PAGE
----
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Elizabeth Barrett Browning's Sonnet 28: "My letters! all dead paper, mute and white!"

Elizabeth Barrett Browning masterfully employs the Petrarchan form in her classic sonnet sequence, her tribute to her belovèd husband.

Elizabeth Barrett Browning

Elizabeth Barrett Browning

Introduction and Text of Sonnet 28: "My letters! all dead paper, mute and white!"

Elizabeth Barrett Browning's sonnet 28, from her classic sonnet sequence, Sonnets from the Portuguese, dramatizes the speaker’s simple act of taking a bundle of love letters, loosening the string that holds them, and then reporting hints from each letter. Each one on which the speaker chooses to report reveals a step in the growing closeness of the two lovers from friendship to soul-mates.

Sonnet 28: "My letters! all dead paper, mute and white!"

My letters! all dead paper, mute and white!
And yet they seem alive and quivering
Against my tremulous hands which lose the string
And let them drop down on my knee to-night.
This said,—he wished to have me in his sight
Once, as a friend: this fixed a day in spring
To come and touch my hand … a simple thing,
Yet I wept for it!—this, … the paper’s light …
Said, Dear, I love thee; and I sank and quailed
As if God’s future thundered on my past.
This said, I am thine—and so its ink has paled
With lying at my heart that beat too fast.
And this … O Love, thy words have ill availed
If, what this said, I dared repeat at last!

Reading of Sonnet 28: "My letters! all dead paper, mute and white!"

Commentary

The speaker is looking at the love letters from her beloved and reacting to each stage in the development of their relationship.

First Quatrain: Living Letters

My letters! all dead paper, mute and white!
And yet they seem alive and quivering
Against my tremulous hands which lose the string
And let them drop down on my knee to-night.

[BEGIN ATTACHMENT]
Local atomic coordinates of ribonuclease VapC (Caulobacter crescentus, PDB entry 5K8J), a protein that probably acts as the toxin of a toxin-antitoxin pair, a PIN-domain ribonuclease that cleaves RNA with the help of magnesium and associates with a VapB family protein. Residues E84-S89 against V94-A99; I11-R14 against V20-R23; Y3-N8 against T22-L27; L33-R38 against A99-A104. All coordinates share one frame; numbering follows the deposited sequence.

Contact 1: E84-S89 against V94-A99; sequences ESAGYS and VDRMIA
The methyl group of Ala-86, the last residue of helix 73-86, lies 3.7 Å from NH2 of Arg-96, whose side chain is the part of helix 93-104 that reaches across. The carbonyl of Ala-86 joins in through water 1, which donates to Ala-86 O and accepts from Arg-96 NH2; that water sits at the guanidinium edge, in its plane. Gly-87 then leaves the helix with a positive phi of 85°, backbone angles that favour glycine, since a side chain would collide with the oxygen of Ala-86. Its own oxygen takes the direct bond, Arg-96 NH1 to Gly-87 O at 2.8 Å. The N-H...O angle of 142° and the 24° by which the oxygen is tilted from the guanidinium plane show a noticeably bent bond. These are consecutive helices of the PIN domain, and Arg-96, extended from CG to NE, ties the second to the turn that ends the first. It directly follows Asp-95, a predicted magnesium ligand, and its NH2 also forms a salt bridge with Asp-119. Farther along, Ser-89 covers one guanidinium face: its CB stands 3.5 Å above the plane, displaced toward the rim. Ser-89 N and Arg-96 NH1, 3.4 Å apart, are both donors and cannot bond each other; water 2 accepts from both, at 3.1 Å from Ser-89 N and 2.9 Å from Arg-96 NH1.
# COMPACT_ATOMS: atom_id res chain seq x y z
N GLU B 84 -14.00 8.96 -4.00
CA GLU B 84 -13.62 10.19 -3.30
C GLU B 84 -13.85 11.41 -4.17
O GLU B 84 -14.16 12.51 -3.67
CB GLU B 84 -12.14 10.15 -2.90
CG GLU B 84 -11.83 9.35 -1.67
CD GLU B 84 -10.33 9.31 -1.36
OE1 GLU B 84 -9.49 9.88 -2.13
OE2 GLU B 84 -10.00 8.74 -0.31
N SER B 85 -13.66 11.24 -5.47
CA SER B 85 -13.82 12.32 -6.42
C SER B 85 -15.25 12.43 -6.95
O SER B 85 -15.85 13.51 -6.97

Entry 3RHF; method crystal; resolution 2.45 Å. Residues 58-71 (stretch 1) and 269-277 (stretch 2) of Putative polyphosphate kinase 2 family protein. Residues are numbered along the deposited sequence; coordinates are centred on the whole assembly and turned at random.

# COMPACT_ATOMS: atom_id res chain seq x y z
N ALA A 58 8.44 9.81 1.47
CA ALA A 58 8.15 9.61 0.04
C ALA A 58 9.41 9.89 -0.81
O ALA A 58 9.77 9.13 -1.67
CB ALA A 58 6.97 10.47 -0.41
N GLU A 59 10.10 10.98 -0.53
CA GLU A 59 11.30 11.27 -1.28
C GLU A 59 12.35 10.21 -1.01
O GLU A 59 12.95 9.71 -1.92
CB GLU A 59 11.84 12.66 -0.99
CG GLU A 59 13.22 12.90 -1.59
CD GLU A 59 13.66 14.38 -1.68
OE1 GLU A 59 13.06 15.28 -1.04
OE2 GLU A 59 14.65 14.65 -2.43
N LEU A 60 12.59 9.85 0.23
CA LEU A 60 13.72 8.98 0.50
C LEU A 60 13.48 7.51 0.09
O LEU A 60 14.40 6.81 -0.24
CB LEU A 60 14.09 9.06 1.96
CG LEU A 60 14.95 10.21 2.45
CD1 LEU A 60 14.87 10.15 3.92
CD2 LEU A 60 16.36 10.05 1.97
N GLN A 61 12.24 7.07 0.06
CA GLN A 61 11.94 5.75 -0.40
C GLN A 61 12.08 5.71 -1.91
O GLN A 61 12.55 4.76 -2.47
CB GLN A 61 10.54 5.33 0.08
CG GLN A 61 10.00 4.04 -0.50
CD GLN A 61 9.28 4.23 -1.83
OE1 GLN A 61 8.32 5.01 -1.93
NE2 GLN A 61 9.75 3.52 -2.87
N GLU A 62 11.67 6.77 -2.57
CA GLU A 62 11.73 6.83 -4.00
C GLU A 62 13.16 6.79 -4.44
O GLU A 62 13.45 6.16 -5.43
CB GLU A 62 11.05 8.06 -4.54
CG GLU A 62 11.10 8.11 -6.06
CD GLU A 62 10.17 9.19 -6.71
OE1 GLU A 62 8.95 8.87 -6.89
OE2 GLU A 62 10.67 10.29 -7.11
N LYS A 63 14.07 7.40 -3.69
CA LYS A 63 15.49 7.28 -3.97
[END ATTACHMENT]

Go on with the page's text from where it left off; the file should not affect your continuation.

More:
The speaker exclaims, "My letters!" She has taken her bundle of letters in her hands and begins to report her reaction to their very existence. She avers that they are, in fact, nothing more than "dead paper, mute and white!" But because the speaker knows the history they hold, she announces that they appear "alive and quivering."

Of course, it is her trembling hands that make them "quiver," and she has untied the string that holds the letters together in a bundle; her "tremulous hands" then allow those letter to "drop down on her knee."

Second Quatrain: Each Letter Speaks

This said,—he wished to have me in his sight
Once, as a friend: this fixed a day in spring
To come and touch my hand … a simple thing,
Yet I wept for it!—this, … the paper’s light …

In the second quatrain, the speaker begins to report what each letter says. The first one she selects tells her that her lover "wished to have me in his sight / Once, as a friend." Thus, in the beginning, the two experienced friendship, and she was delighted that he simply wanted to see her.

In the next letter she selects, he tells her that he wants to come and "touch [her] hand," and this day was "in spring." The romance of these image choices are rife with possibility, but she deems the situation, "a simple thing." On the other hand, simple though it might be, it makes her weep.

First Tercet: What God Adjudicates

Said, Dear, I love thee; and I sank and quailed
As if God’s future thundered on my past.
This said, I am thine—and so its ink has paled

The next letter, whose paper is "light," tells her, "Dear, I love thee," to which she has a tremendously passionate reaction: "I sank and quailed / As if God’s future thundered on my past."

As the sonnet sequence has revealed, this speaker has lived a solitary, sorrowful life. The speaker's past now is being adjudicated by God, Who is pronouncing that her future will be the opposite of her past.

Second Tercet: Next to a Beating Heart

With lying at my heart that beat too fast.
And this … O Love, thy words have ill availed
If, what this said, I dared repeat at last!

And the next letter tells her that he was hers. The speaker has treasured this one so dearly that she claims "its ink has paled / with lying at my heart that beat too fast." Figuratively, the speaker has kept this letter next to her beating heart, which has metaphorically lightened the ink.

The final letter excites the speaker so much that she cannot bring herself to repeat any part of it or even report a hint of what it says. The overall progression of the sonnet leaves the reader perfectly satisfied with the conclusion, despite the fact that she says not a word about what the letter held.

The Brownings

The Brownings

This content is accurate and true to the best of the author’s knowledge and is not meant to substitute for formal and individualized advice from a qualified professional.

© 2017 Linda Sue Grimes

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